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Literature about Engaging the Client
Various literature and research have introduced many techniques of dealing with this type of clients. Creating rapport from another way round, for instance, has been addressed by most researchers. One of the worst things a therapist can do is utilize ready-made texts without thinking about the uniqueness of the client they deal with (Cameron & Keegan, 2010). On the other hand, comprehending and practicing utilization is respectful. Restricting ideological pigeonholes could be discarded because it is not necessary for a therapist to overwhelm the client with nonsense or force their interest on them. Instead of struggling to change clients from the outside, a great therapist should utilize whatever the client has inside them already (Cameron & Keegan, 2010). The usage principle charms a person’s unique personality habits and interests that can bring the desired changes.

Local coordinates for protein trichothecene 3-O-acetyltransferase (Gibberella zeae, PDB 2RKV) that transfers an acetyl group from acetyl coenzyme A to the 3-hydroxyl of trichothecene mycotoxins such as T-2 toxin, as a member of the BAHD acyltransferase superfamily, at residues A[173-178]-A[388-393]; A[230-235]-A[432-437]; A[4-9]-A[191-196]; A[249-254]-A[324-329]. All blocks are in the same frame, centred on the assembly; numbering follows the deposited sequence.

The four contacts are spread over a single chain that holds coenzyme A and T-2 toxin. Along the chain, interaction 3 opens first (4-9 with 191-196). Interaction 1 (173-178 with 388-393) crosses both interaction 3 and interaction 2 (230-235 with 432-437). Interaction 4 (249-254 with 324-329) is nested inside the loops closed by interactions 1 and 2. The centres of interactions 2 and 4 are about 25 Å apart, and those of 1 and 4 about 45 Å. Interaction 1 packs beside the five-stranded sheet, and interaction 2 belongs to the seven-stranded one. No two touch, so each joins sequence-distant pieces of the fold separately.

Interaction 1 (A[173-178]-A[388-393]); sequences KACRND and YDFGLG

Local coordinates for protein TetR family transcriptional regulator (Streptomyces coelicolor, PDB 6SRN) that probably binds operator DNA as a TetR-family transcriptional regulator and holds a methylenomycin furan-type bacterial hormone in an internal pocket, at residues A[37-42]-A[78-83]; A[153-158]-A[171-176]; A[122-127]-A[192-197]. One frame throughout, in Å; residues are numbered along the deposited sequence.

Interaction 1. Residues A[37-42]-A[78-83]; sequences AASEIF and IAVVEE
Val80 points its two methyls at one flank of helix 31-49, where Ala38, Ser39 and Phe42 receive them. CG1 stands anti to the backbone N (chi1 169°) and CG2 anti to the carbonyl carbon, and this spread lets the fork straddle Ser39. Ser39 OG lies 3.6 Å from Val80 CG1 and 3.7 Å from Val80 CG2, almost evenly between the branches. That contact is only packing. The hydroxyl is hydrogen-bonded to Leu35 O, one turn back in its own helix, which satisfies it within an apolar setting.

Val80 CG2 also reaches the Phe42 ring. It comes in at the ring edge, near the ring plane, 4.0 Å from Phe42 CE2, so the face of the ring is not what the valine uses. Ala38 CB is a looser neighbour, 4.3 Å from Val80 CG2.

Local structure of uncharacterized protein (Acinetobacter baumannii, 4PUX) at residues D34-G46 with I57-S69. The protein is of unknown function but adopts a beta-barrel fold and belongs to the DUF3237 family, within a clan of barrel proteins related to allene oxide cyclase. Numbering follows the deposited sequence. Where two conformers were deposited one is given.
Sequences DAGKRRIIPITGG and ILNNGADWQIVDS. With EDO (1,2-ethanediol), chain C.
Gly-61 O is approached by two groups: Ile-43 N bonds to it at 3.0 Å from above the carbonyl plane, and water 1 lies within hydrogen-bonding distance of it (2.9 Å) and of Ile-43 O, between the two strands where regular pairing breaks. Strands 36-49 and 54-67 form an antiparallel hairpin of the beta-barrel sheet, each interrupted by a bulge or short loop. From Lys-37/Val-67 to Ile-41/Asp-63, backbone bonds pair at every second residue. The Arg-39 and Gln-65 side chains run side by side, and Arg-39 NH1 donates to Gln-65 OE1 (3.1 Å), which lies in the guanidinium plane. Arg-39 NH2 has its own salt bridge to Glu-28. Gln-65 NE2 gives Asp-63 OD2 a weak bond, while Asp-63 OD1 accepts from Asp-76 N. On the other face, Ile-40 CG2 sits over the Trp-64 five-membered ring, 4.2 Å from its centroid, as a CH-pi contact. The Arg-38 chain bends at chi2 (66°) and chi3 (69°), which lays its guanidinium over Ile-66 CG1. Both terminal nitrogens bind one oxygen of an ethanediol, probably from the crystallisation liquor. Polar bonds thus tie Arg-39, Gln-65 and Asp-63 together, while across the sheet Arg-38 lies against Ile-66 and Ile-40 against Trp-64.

The neglect that Anitha experiences is the result of her religion. According to Elamin and Tliass (2015), the interactions of most people from Saudi Arabia are presupposed by their Islamic teachings as well as cultural values (Elamin & Tlaiss, 2015). People within the Arab world believe that Americans despise them, which must have contributed to Anitha’s issues. At the same time, Moyers and Rollnick (2002) talk about using motivation to deal with resistance in psychotherapy. Anitha believed that the solution to her problem was living with her grandparents, which would not solve her problems. The counselor could use motivational interviewing to change the client’s thinking.